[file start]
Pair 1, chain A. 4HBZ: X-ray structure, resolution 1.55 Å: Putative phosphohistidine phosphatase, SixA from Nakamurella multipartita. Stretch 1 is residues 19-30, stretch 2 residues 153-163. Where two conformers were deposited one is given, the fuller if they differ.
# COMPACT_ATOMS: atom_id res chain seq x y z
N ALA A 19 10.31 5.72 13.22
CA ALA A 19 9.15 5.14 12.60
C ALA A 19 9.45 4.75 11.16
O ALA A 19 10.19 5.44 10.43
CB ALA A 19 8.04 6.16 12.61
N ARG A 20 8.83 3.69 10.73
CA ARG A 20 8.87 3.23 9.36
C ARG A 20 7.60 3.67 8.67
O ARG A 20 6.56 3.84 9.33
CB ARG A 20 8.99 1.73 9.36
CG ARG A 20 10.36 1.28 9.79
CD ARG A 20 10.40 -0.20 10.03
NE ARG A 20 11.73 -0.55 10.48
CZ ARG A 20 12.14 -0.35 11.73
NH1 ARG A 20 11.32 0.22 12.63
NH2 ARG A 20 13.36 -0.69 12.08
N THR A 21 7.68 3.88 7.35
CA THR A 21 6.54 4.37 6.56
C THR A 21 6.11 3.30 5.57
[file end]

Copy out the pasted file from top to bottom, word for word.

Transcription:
Pair 1, chain A. 4HBZ: X-ray structure, resolution 1.55 Å: Putative phosphohistidine phosphatase, SixA from Nakamurella multipartita. Stretch 1 is residues 19-30, stretch 2 residues 153-163. Where two conformers were deposited one is given, the fuller if they differ.
# COMPACT_ATOMS: atom_id res chain seq x y z
N ALA A 19 10.31 5.72 13.22
CA ALA A 19 9.15 5.14 12.60
C ALA A 19 9.45 4.75 11.16
O ALA A 19 10.19 5.44 10.43
CB ALA A 19 8.04 6.16 12.61
N ARG A 20 8.83 3.69 10.73
CA ARG A 20 8.87 3.23 9.36
C ARG A 20 7.60 3.67 8.67
O ARG A 20 6.56 3.84 9.33
CB ARG A 20 8.99 1.73 9.36
CG ARG A 20 10.36 1.28 9.79
CD ARG A 20 10.40 -0.20 10.03
NE ARG A 20 11.73 -0.55 10.48
CZ ARG A 20 12.14 -0.35 11.73
NH1 ARG A 20 11.32 0.22 12.63
NH2 ARG A 20 13.36 -0.69 12.08
N THR A 21 7.68 3.88 7.35
CA THR A 21 6.54 4.37 6.56
C THR A 21 6.11 3.30 5.57